Saturday, 15 November 2014

las tortugas

Apparently when Columbus discovered Little Cayman, he thought it was surrounded by large, round boulders.  Closer inspection revealed these rocks to be thousands upon thousands of turtles.  The islands were therefore named Las Tortugas.

Unfortunately for the resident turtle population, it was soon also discovered that turtle is delicious and stores well on long sea voyages.  Since then, turtle numbers have declined rapidly and they are now considered endangered. In recent years to combat this, Grand Cayman has established a turtle conservation centre where they breed turtles and release them into the sea when they mature. 

In the wild baby turtles are tiny and everything is against them; their chances of survival are slim and so females lay clutches of 100 eggs at a time.  However, the little turtles incubated and hatched in the centre have around a 50% survival rate (which is huge compared to 1-2% in the wild), and since it opened the centre has released over 30000 turtles in the wild.  Tracking their progress has revealed how far and wide they have spread, and some of them are now starting to return as they reach maturity in order to lay their own eggs.

As we wandered around the centre, we encountered various types of turtle.  We could hear them gasp for a deep breath of air as they rose to the surface, before paddling serenely down again. And we kept our fingers well out of reach, as apparently some bite!

My favourites were the tiny, yearling turtles, and I leaned wistfully over their pool. An attendant asked me if I would like to hold one.  I nodded vigourously.  Would I like to climb into the water? More vigorous nodding, some grinning, and a little bit of hopping up and down. My man politely declined this opportunity which gave yours truly just enough time to thrust the camera in his direction, gather up my skirt and wade into the pool with abandon.  The year-old turtles paddled about quite cheerfully and I soon decided that I would have a quick chat with each one.  As long as I could catch them...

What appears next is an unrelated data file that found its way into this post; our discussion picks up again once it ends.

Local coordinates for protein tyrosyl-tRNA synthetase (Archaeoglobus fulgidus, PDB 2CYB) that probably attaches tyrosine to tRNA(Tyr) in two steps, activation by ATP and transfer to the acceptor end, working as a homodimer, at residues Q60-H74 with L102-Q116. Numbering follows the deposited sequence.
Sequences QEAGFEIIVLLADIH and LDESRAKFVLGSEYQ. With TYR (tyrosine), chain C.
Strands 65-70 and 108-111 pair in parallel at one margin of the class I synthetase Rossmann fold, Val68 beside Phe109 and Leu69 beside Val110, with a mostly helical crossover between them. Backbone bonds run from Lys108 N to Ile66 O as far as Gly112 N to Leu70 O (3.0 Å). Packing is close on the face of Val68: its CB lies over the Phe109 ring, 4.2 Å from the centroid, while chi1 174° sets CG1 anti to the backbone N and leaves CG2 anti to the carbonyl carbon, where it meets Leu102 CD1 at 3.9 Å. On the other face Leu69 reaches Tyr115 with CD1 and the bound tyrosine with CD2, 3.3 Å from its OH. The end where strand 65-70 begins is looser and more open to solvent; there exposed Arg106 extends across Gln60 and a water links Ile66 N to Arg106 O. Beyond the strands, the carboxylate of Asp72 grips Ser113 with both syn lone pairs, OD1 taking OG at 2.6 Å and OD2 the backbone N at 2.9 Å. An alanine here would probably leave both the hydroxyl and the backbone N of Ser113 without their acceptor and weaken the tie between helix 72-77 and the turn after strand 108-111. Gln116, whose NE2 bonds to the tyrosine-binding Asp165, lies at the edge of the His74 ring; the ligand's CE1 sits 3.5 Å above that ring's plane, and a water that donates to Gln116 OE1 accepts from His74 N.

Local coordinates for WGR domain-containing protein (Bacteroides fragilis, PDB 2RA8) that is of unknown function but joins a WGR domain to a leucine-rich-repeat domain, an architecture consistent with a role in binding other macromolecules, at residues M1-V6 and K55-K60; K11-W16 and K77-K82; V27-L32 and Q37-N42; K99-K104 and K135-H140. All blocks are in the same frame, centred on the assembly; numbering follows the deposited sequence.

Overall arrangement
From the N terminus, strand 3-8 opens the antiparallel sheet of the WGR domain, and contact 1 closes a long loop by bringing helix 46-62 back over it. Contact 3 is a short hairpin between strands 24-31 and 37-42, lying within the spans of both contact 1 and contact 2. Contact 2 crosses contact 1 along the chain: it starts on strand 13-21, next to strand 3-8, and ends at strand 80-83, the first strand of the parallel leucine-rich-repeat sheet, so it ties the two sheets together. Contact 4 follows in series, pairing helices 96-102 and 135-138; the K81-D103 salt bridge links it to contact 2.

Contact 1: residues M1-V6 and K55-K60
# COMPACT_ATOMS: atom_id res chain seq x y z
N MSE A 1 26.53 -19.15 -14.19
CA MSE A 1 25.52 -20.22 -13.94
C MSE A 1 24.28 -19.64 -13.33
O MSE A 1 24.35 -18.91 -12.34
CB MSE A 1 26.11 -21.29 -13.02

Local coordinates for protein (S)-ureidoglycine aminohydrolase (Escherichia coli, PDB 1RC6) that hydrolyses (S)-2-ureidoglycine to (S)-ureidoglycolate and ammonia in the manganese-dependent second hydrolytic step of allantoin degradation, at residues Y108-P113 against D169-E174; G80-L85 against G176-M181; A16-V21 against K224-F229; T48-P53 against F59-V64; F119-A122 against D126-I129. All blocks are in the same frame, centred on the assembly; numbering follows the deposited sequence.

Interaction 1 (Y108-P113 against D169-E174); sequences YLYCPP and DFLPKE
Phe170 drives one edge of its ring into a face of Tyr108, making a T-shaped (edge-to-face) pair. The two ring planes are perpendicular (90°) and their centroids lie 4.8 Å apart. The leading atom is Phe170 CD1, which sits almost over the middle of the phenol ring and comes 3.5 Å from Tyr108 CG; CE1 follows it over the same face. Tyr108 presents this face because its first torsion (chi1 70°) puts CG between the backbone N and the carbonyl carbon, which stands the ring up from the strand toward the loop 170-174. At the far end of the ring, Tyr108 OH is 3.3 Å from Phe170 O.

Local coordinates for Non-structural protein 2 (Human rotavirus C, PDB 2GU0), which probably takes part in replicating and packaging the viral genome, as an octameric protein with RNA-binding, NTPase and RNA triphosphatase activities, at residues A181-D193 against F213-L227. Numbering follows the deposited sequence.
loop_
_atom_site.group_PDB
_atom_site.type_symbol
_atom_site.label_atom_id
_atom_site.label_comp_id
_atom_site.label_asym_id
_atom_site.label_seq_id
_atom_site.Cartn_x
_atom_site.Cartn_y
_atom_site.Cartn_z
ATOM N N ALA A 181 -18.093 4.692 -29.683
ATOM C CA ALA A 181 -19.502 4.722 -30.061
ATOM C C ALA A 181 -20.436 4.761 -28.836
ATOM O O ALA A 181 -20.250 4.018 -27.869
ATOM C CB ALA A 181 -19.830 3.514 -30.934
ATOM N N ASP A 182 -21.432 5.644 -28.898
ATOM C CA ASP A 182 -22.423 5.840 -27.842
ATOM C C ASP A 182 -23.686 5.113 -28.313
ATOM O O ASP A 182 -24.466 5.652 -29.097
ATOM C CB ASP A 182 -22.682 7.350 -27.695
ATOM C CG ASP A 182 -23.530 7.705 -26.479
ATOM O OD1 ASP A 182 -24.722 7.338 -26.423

They seemed pretty chilled even when lifted gently from the water.  They waggled their flippers, but stroking them gently under the chin made calmed and reassured them, and they sat quite happily in my hands, posing for pictures like pros.

You can't hold the grown-up ones. They weigh about 400lbs, and this chap looked imperiously at me as though the very idea offended his dignity.  I apologised, of course.

Kisses xxx

P.S. While it is never nice to see animals in captivity, I'm glad that effort are being made to protect these lovely creatures and as a tourist it was a real privilege to get so close. It's illegal to disturb turtles or their nests now and let's hope that with a bit of support they can continue paddling around.


  1. Wow! What an amazing opportunity (and fabulous pictures!) My daughter has a book about sea turtles like these, and it's so cool that you got to see -- and HOLD!!-- them in real life :)

  2. Oh my. One of my own bucket list items is to see a turtle in the wild, swim with one if possible. I was, therefore, completely enthralled by your post!

  3. Lovely photos. We went there four years ago, but we didn't get to go in the pool with the babies. Can you believe it rained? In Grand Cayman? in September?

  4. That last photo is just brilliant! A great post, lucky you! Oh, and nice mozzie bite ...